Science is the application of this process. Ration, and science as its application, is the only way we have of learning real things about the real universe we live in.

    To demonstrate:

    All alpacas are aquatic animals.
    Poodles are alpacas.
    Therefore, all poodles are aquatic animals.


    Here I have applied logic. Is the conclusion rational? No. logic is merely the vehicle. Without a basis in fact, it cannot said to be rational. Have we learned anything real about the universe? Of course not.

    I believe, Liquid Laser, that you certainly have applied the "vehicle" of logic in justifying some of your beliefs to yourself, but in that they lack an objective, factual basis, your beliefs cannot said to be rational.

    If your beliefs are, in fact, based on factual premises, I'd certainly be interested to see you draw up what these premises are and the conclusions you subsequently arrived at.
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  8. #278
    Glowy Goopy Goodness The_Liquid_Laser's Avatar
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    Quote Originally Posted by Mycroft View Post
    Here you state unequivocally that you rely upon some sort of "intuition" to arrive at your conclusions, that no thinking is involved, that no logical proof is possible.

    This is nothing more and nothing less than mysticism.
    I mean intuition in the MBTI sense. I'm not sure what sense you are meaning. Also I don't say that no thinking is involved. Rather I use thinking to conciously see if my intuitions actually check out.

    I'm not really sure how this would look to an INTJ though. Intuition should be your main function, but Te is a filter for a lot of what Ni digests. Ne on the other hand doesn't have a filter.

    Critical thinking, or ration, is the process of drawing logical conclusions on the basis of verifiable evidence. Without this basis of evidence, we end up with "perfectly rational" inquiries into the number of angels (the existence of which there is no evidence) can dance atop the head of a pin, or whether Judas Iscariot (who may or may not have existed) was forgiven by God (the existence of which there is no evidence).

    Science is the application of this process. Ration, and science as its application, is the only way we have of learning real things about the real universe we live in.
    This is something we are just not going to agree on. Furthermore your definition of critical thinking is not the common definition of it, but simply one application. For example, English professors want to teach their students to use "critical thinking" when reading a literary passage or text from a periodical. It doesn't have to pertain to science at all. The idea that critical thinking can only happen within a scientific context shows a lack of "critical thinking".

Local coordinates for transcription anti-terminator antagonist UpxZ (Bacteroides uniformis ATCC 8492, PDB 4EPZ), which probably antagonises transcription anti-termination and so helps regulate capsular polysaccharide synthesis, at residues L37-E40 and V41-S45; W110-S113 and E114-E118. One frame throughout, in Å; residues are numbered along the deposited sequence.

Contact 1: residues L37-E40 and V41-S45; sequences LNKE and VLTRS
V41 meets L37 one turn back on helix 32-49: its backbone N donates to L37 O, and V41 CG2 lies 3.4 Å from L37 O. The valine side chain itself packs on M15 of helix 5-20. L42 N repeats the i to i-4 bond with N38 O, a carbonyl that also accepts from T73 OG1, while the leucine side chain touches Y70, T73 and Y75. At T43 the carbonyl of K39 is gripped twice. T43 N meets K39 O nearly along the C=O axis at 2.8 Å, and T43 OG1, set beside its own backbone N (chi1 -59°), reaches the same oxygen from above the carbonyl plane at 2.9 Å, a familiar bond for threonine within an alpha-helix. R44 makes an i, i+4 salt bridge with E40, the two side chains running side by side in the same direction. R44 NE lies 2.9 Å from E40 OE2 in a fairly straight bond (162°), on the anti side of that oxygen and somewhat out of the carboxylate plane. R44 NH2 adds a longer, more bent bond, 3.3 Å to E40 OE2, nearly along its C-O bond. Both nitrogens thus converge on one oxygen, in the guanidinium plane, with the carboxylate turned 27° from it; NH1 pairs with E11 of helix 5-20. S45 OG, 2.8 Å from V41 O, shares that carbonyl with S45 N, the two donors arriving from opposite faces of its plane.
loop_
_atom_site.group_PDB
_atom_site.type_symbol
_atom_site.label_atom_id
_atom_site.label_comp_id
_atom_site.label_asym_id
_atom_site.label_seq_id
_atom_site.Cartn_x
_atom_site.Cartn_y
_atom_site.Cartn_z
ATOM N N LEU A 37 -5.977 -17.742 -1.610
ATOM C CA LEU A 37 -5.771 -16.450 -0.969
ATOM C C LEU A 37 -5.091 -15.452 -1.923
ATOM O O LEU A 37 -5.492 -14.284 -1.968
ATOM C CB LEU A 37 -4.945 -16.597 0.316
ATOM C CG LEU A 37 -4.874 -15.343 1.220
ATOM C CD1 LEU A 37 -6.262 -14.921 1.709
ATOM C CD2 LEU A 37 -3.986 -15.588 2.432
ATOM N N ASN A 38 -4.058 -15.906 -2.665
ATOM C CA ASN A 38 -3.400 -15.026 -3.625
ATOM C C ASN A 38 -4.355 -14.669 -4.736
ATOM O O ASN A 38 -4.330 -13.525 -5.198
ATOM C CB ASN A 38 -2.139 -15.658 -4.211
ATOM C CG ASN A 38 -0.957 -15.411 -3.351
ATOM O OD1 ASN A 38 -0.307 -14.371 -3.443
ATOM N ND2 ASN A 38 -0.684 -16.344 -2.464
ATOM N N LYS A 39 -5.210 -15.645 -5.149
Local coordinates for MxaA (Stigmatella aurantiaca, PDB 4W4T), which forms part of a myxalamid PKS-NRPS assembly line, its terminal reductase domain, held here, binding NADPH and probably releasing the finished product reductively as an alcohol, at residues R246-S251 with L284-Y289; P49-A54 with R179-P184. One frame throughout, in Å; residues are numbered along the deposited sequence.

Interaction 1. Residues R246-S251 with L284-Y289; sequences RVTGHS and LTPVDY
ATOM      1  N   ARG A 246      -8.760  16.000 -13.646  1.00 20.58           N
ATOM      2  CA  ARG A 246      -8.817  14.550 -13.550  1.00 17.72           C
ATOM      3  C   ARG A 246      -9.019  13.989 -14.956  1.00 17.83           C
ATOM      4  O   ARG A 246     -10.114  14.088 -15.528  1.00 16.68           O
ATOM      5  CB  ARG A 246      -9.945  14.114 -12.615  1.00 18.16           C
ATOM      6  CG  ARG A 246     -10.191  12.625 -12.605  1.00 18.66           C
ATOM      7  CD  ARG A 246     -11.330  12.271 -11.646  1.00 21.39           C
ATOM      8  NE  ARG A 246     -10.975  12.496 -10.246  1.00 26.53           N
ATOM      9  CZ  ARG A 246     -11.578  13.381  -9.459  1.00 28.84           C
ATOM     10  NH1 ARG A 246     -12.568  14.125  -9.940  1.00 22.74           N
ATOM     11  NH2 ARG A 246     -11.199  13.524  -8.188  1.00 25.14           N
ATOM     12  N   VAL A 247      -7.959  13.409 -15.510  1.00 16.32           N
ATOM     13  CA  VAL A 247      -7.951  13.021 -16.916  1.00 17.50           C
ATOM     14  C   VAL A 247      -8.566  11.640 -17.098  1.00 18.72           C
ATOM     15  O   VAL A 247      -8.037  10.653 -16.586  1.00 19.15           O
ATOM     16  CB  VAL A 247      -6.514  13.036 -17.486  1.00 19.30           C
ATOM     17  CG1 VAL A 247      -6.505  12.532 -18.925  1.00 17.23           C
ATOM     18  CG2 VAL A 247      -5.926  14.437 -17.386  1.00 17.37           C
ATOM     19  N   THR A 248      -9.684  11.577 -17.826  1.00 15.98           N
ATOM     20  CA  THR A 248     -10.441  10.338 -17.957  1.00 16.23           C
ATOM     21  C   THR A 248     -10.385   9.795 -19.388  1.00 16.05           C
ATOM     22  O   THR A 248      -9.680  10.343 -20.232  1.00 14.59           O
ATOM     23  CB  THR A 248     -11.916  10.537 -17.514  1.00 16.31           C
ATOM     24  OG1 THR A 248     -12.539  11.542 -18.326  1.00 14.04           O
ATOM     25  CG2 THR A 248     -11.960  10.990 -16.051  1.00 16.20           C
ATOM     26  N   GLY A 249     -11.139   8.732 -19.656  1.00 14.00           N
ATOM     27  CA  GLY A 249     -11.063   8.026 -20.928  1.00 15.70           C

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  9. #279
    The elder Holmes Mycroft's Avatar
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    Quote Originally Posted by The_Liquid_Laser View Post
    This is something we are just not going to agree on. Furthermore your definition of critical thinking is not the common definition of it, but simply one application. For example, English professors want to teach their students to use "critical thinking" when reading a literary passage or text from a periodical. It doesn't have to pertain to science at all. The idea that critical thinking can only happen within a scientific context shows a lack of "critical thinking".
    Your hypothetical English professor is calling upon his students to determine whether the premises of the argument are based on fact and whether the conclusions drawn from these premises are logical. How does this fall outside of my definition?

    (And again, if your beliefs are, in fact, based on factual premises, I'd certainly be interested to see you draw up what these premises are and the conclusions you subsequently arrived at.)
    Dost thou love Life? Then do not squander Time; for that's the Stuff Life is made of.

    -- Benjamin Franklin, Poor Richard's Almanack, June 1746 --

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    Quote Originally Posted by KLessard View Post
    What do NTs think of God, and how do they relate to Him ?
    Three Christian-culture NTs I know admit either indifference or little understanding of what they call "religion."

    Is it possible for an NT to be interested in God ?
    In the christian sense the concept of God is idiotic. I prefer to call it creation, there is a natural law and structure to life itself which I'm learning more about every day. I do believe humans hold the realm of creation within themselve and therefore harness infinite power and knowledge. If anyone is god, its us. Although I'd rather just say that we hold the universe and all its wonders within ourselves, we are the universe looking back at ourselves and learning.

    For a better, logical explanation of what I'm saying seek the expertise of one Nassim Haramein. He's spot on.